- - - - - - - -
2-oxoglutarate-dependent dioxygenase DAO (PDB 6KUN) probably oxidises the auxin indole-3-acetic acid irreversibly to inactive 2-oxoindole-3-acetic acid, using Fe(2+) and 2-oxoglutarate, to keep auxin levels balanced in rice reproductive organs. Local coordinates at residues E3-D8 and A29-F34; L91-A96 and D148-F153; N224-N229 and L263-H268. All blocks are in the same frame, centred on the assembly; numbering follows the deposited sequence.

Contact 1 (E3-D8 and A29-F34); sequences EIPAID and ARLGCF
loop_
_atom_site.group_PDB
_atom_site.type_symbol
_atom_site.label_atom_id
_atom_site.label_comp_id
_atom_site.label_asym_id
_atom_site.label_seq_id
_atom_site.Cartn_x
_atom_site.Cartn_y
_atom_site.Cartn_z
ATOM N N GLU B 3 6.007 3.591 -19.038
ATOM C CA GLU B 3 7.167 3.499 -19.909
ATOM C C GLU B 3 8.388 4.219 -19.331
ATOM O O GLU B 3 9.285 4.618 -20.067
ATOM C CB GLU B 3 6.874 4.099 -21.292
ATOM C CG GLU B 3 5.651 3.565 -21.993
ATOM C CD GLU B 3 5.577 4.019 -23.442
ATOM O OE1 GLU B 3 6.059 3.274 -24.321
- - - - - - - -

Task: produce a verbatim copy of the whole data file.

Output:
2-oxoglutarate-dependent dioxygenase DAO (PDB 6KUN) probably oxidises the auxin indole-3-acetic acid irreversibly to inactive 2-oxoindole-3-acetic acid, using Fe(2+) and 2-oxoglutarate, to keep auxin levels balanced in rice reproductive organs. Local coordinates at residues E3-D8 and A29-F34; L91-A96 and D148-F153; N224-N229 and L263-H268. All blocks are in the same frame, centred on the assembly; numbering follows the deposited sequence.

Contact 1 (E3-D8 and A29-F34); sequences EIPAID and ARLGCF
loop_
_atom_site.group_PDB
_atom_site.type_symbol
_atom_site.label_atom_id
_atom_site.label_comp_id
_atom_site.label_asym_id
_atom_site.label_seq_id
_atom_site.Cartn_x
_atom_site.Cartn_y
_atom_site.Cartn_z
ATOM N N GLU B 3 6.007 3.591 -19.038
ATOM C CA GLU B 3 7.167 3.499 -19.909
ATOM C C GLU B 3 8.388 4.219 -19.331
ATOM O O GLU B 3 9.285 4.618 -20.067
ATOM C CB GLU B 3 6.874 4.099 -21.292
ATOM C CG GLU B 3 5.651 3.565 -21.993
ATOM C CD GLU B 3 5.577 4.019 -23.442
ATOM O OE1 GLU B 3 6.059 3.274 -24.321